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SWAT is an app that allows you to report and live-stream footage of police brutality

The recent deaths of Michael Brown and Eric Garner have thrust the topic of police brutality to the forefront of public discourse. Two Georgetown students have responded with an app called SWAT, which stands for “Safety With Accountability & Transparency.” Among other things, the app enables a user to file an official complaint about police violence with their local police department in real time.

SWAT is the brainchild of Georgetown students Brandon Anderson and Joseph Gruenbaum, who cite the 422,000 incidents of police violence every year in the U.S. as their motivation. The mission of the SWAT app is also personal to Anderson, who lost his partner and high-school friend to police brutality. (The police officers involved were not prosecuted because of lack of evidence.)

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Back in October, Anderson recounted his visit to Ferguson, Missouri, where he witnessed police officers destroying phones.

“Phones are smashed or confiscated, videos are deleted, and voices are silenced,” according to SWAT’s website. “And in most neighborhoods, filing a complaint about a police officer is difficult and intimidating.”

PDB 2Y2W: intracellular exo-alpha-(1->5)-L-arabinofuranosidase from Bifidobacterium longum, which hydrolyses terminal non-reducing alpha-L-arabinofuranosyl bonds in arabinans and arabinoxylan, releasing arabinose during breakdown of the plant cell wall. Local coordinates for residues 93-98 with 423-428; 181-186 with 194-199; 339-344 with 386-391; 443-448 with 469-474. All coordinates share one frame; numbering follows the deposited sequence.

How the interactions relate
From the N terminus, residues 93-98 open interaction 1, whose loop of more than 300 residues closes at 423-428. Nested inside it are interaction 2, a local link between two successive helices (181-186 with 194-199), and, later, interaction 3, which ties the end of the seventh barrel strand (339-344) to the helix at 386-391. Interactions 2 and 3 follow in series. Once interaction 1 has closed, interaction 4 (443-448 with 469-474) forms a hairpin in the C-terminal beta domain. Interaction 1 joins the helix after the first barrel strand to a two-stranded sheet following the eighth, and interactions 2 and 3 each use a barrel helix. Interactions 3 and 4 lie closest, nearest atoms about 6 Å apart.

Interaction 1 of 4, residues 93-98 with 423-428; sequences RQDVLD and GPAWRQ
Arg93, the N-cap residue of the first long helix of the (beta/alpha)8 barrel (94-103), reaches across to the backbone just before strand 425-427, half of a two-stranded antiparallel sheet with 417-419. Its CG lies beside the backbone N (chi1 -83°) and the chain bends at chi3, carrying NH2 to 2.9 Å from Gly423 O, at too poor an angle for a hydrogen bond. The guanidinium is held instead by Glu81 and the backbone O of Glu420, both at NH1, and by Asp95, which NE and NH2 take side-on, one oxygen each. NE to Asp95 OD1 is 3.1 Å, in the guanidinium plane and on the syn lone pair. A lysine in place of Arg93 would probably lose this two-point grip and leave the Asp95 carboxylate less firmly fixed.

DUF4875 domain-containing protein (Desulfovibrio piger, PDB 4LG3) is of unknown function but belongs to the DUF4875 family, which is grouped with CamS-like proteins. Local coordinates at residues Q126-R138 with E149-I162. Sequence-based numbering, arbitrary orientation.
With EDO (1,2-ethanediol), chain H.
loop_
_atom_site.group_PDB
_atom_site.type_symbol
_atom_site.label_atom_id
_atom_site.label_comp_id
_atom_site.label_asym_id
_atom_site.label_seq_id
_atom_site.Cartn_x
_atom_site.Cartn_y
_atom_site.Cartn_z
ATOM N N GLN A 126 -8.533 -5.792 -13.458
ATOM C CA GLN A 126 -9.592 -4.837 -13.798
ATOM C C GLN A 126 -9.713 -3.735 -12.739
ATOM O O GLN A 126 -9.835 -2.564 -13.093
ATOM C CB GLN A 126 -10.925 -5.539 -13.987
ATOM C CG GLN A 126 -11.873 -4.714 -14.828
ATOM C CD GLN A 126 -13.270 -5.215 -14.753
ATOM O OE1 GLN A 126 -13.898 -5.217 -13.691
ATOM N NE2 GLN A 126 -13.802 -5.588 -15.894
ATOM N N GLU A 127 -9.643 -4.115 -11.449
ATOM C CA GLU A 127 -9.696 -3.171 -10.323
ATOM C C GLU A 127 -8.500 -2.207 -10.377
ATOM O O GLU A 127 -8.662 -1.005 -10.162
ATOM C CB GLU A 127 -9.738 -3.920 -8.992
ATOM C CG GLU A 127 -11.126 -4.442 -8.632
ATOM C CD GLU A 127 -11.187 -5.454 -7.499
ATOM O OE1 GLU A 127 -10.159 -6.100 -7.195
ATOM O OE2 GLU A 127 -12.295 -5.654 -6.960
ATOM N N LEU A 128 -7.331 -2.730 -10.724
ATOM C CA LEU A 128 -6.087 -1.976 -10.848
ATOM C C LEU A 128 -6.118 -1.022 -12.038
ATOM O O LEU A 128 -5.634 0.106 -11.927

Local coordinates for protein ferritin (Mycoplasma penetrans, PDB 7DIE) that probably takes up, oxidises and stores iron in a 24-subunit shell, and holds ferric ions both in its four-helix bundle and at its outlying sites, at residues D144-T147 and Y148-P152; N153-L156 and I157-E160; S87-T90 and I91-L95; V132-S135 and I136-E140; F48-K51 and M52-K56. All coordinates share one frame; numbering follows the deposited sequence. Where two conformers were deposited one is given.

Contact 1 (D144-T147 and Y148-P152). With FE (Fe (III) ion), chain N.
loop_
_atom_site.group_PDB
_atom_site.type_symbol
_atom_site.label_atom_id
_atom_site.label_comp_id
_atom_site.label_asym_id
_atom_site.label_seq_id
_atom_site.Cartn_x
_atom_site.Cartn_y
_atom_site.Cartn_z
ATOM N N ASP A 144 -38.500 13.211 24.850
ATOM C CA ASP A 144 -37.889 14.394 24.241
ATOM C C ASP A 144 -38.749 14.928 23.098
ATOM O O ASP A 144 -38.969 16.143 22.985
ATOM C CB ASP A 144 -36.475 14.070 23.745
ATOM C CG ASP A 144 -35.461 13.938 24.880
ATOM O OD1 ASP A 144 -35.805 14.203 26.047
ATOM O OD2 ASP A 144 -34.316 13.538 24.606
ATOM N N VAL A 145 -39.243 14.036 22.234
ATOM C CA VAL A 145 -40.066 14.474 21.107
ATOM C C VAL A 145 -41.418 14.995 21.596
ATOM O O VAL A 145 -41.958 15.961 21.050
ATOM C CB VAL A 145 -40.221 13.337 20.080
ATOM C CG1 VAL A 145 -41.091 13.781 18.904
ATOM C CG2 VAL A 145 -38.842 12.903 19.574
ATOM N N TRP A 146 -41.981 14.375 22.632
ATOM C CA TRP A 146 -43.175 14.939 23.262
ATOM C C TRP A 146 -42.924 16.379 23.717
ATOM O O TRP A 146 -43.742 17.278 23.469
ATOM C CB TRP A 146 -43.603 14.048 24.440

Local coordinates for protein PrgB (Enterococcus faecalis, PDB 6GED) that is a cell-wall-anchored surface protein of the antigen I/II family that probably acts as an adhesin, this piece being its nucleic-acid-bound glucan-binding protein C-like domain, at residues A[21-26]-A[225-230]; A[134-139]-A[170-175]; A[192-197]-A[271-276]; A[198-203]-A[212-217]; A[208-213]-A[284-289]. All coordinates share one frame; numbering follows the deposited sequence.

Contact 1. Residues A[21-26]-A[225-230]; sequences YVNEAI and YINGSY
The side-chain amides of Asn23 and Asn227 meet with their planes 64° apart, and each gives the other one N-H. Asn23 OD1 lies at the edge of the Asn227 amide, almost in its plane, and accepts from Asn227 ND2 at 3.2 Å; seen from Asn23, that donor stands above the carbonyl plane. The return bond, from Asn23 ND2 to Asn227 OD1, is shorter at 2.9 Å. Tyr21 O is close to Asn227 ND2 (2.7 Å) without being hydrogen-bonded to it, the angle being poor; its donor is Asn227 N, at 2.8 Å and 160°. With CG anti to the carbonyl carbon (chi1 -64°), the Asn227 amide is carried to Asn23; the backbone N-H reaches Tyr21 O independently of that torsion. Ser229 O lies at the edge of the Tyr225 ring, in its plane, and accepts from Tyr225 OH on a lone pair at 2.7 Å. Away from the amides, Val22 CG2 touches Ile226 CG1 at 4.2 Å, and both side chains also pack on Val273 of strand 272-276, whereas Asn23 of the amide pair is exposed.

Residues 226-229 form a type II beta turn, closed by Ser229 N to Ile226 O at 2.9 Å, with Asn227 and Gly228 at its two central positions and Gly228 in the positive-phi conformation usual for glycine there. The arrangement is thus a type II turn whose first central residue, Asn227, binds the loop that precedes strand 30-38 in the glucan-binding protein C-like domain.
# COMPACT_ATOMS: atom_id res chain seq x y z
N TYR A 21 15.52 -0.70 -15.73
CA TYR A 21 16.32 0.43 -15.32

One of the features of the app allows users to live-stream video to secure servers with a tap of a button, so footage isn’t at risk of being lost if the device is damaged. Another feature educates users about their local rights as a victim of or witness to police misconduct. The third feature enables users to quickly file a complaint and send it to their police department, along with their current location, photos, and time and date stamps.

SWAT app

Data from the app will feed into a database that will aggregate metadata about reported incidents of police violence across the U.S. The goal of the SWAT database is to equip policymakers, academics and others with a real-time view of police violence.

SWAT was recently the runner-up for the 2014 Media Rise Pitch Night in Washington, D.C. The $500 prize will be used to make T-shirts and keychains as gifts for donors to a future crowdfunding campaign to help build the mobile app.

Anderson and Gruenbaum currently run a 10-member team, but they have plans to hire product designers and marketing strategists.

The SWAT app is currently in development, but the website has a sign-up form for those interested in getting updates or becoming a beta tester.